Whether you wear glasses or contacts, you’ve probably developed your own process for the treatment of your eyes.
While we hope you’ll listen to your doctor about the best practices, we know plenty of people decide to do their own thing. Today anchor Craig Melvin recently revealed a huge issue he had with contacts, and it’s a good reminder of why it’s so important to follow the doctor’s orders.
Craig explained that as a wearer of contacts, he’s always heard that sleeping in them is not a good idea. That said, he’s done his fair share of sleeping in contacts and never had a problem… until now.
After a few days of irritation and dryness unlike anything he’d previously experienced, he paid a visit to his ophthalmologist. What he thought was just a rough case of seasonal allergies was something far more serious. It turned out Craig had developed an open sore on the surface of his eye, known as a corneal ulcer.
The Today show’s newest weekday anchor, Craig Melvin, revealed how a bad habit almost caused major damage to his vision.
Craig wears contacts and revealed that he would routinely sleep in his contacts, a practice that ophthalmologists everywhere warn their patients against repeatedly.
Since it never caused an issue before, Craig didn’t think anything of it until this past August.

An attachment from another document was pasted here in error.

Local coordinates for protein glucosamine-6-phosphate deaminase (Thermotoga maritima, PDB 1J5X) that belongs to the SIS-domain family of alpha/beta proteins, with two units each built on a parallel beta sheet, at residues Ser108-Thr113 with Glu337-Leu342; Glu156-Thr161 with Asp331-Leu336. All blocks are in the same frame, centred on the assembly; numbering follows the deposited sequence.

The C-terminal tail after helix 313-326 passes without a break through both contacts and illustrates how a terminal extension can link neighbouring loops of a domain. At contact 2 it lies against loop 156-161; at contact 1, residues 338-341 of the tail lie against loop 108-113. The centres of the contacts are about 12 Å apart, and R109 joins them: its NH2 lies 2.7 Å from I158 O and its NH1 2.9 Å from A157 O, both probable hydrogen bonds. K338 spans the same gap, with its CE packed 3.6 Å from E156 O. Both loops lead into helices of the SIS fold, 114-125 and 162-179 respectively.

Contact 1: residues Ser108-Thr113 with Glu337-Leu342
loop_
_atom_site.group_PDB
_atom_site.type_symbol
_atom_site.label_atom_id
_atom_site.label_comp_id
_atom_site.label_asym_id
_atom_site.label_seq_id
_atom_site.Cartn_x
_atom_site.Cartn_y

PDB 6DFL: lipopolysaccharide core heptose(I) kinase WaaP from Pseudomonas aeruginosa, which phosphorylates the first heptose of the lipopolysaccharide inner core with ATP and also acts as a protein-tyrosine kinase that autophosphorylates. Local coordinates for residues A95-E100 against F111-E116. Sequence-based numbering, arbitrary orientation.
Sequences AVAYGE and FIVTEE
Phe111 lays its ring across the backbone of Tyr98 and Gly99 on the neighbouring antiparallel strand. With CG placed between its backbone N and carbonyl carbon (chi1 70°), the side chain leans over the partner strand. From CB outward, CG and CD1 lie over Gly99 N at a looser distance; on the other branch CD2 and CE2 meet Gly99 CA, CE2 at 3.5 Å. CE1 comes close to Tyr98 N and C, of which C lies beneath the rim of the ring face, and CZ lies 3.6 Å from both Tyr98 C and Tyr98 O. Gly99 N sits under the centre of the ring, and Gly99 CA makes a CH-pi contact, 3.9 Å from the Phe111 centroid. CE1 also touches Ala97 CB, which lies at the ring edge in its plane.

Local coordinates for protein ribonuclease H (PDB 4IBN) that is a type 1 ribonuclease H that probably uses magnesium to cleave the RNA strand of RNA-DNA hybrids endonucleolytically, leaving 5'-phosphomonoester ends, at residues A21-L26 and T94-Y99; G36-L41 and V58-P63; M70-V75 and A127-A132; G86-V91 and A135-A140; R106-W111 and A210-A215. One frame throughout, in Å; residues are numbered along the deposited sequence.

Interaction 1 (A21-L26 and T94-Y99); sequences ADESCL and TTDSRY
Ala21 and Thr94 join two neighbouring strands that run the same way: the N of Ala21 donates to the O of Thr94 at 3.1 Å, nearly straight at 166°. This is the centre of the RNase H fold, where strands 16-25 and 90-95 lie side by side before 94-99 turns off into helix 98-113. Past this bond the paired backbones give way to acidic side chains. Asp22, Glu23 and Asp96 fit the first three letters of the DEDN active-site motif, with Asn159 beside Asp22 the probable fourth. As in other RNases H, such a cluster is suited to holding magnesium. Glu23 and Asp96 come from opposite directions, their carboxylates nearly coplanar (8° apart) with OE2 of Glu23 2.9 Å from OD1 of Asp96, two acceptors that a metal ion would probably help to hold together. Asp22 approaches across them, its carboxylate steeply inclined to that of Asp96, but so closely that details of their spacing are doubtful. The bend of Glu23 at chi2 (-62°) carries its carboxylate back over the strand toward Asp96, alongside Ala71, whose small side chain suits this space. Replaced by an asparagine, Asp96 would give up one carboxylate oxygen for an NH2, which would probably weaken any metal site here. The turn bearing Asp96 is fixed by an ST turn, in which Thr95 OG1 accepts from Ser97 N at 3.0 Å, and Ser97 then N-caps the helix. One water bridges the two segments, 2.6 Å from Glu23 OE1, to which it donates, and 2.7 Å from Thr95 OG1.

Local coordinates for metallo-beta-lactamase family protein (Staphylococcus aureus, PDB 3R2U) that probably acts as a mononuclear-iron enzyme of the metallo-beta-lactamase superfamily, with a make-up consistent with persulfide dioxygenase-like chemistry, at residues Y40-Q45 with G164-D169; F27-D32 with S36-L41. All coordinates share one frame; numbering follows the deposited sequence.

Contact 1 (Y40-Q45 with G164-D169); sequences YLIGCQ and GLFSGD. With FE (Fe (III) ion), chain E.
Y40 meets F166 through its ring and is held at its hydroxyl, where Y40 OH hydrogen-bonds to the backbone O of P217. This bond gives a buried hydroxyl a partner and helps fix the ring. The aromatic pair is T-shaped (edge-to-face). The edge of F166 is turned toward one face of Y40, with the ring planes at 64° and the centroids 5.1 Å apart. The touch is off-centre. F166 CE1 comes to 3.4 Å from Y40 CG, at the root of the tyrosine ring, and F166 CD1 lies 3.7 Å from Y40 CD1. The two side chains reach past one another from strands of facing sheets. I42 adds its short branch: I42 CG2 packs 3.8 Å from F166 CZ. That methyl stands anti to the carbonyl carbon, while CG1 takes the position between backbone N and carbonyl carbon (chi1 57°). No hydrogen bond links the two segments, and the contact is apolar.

He realized that his eyes were getting abnormally red, and at first, he thought it was just a flare-up of allergies.
When the condition wasn’t getting any better, he was urged by colleagues to seek medical attention.
A visit to his doctor revealed that Craig had developed a corneal ulcer as a result of sleeping in his contacts. In fact, his doctor likened it to wearing the same underwear day after day.
The analogy alerted Craig to how unhygienic sleeping in contacts is, and he was ready to make a change, but not before giving his eyes a rest and relying on glasses for a few weeks.
He shared his experience with Today viewers. Fans took to social media to weigh in on their own experiences and the lessons they learned.
Many reported residual eye damage, with a few people even reporting varying degrees of blindness.
If you’re concerned about corneal ulcers, it’s important to know the signs: irritation, redness, tearing or discharge, and obstruction of vision.
It’s also important to practice good hygiene when replacing contacts, whether they are disposable or reusable. Bacterial infections often kick off corneal ulcers.
As for Craig, although his eyes will recover, it was a close call. “The doctor said if it had gone untreated for several weeks it could have been irreparable,” he revealed.
After a few weeks of wearing glasses, he’s back to contact lenses. He’s still commenting on the experience to raise awareness.
Craig realizes he’s lucky to have gotten away with just a few weeks in specs, considering the alternative.